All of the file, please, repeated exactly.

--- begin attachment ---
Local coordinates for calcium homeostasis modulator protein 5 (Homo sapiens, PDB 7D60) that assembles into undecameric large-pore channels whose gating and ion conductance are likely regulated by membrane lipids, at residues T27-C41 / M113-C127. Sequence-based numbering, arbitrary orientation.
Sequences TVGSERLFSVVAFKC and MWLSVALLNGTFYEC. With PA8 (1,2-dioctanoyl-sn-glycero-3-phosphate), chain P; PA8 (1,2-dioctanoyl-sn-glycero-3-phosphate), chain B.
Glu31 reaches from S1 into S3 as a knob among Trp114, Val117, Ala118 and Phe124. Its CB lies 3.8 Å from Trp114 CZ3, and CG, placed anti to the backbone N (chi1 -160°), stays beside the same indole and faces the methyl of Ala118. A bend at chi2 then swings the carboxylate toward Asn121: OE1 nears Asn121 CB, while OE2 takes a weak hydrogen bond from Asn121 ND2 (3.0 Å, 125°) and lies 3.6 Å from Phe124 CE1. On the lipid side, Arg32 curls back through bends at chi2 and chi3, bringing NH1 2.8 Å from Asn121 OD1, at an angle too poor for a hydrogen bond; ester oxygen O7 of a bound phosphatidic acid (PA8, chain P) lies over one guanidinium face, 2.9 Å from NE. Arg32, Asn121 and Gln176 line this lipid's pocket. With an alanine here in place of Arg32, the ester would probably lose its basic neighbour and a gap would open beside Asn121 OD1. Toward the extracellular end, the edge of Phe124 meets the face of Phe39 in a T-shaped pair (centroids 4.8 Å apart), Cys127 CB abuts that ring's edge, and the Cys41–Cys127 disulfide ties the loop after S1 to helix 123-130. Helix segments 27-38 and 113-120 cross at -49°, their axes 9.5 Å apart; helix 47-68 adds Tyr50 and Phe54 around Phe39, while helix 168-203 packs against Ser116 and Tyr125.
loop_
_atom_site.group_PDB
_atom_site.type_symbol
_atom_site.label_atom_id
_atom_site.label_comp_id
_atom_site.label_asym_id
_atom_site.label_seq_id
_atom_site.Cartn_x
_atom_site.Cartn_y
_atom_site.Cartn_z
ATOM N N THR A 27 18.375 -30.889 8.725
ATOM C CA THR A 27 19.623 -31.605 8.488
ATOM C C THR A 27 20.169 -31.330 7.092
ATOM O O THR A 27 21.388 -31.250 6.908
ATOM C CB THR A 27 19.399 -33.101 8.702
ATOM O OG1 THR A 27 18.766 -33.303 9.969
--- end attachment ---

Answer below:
Local coordinates for calcium homeostasis modulator protein 5 (Homo sapiens, PDB 7D60) that assembles into undecameric large-pore channels whose gating and ion conductance are likely regulated by membrane lipids, at residues T27-C41 / M113-C127. Sequence-based numbering, arbitrary orientation.
Sequences TVGSERLFSVVAFKC and MWLSVALLNGTFYEC. With PA8 (1,2-dioctanoyl-sn-glycero-3-phosphate), chain P; PA8 (1,2-dioctanoyl-sn-glycero-3-phosphate), chain B.
Glu31 reaches from S1 into S3 as a knob among Trp114, Val117, Ala118 and Phe124. Its CB lies 3.8 Å from Trp114 CZ3, and CG, placed anti to the backbone N (chi1 -160°), stays beside the same indole and faces the methyl of Ala118. A bend at chi2 then swings the carboxylate toward Asn121: OE1 nears Asn121 CB, while OE2 takes a weak hydrogen bond from Asn121 ND2 (3.0 Å, 125°) and lies 3.6 Å from Phe124 CE1. On the lipid side, Arg32 curls back through bends at chi2 and chi3, bringing NH1 2.8 Å from Asn121 OD1, at an angle too poor for a hydrogen bond; ester oxygen O7 of a bound phosphatidic acid (PA8, chain P) lies over one guanidinium face, 2.9 Å from NE. Arg32, Asn121 and Gln176 line this lipid's pocket. With an alanine here in place of Arg32, the ester would probably lose its basic neighbour and a gap would open beside Asn121 OD1. Toward the extracellular end, the edge of Phe124 meets the face of Phe39 in a T-shaped pair (centroids 4.8 Å apart), Cys127 CB abuts that ring's edge, and the Cys41–Cys127 disulfide ties the loop after S1 to helix 123-130. Helix segments 27-38 and 113-120 cross at -49°, their axes 9.5 Å apart; helix 47-68 adds Tyr50 and Phe54 around Phe39, while helix 168-203 packs against Ser116 and Tyr125.
loop_
_atom_site.group_PDB
_atom_site.type_symbol
_atom_site.label_atom_id
_atom_site.label_comp_id
_atom_site.label_asym_id
_atom_site.label_seq_id
_atom_site.Cartn_x
_atom_site.Cartn_y
_atom_site.Cartn_z
ATOM N N THR A 27 18.375 -30.889 8.725
ATOM C CA THR A 27 19.623 -31.605 8.488
ATOM C C THR A 27 20.169 -31.330 7.092
ATOM O O THR A 27 21.388 -31.250 6.908
ATOM C CB THR A 27 19.399 -33.101 8.702
ATOM O OG1 THR A 27 18.766 -33.303 9.969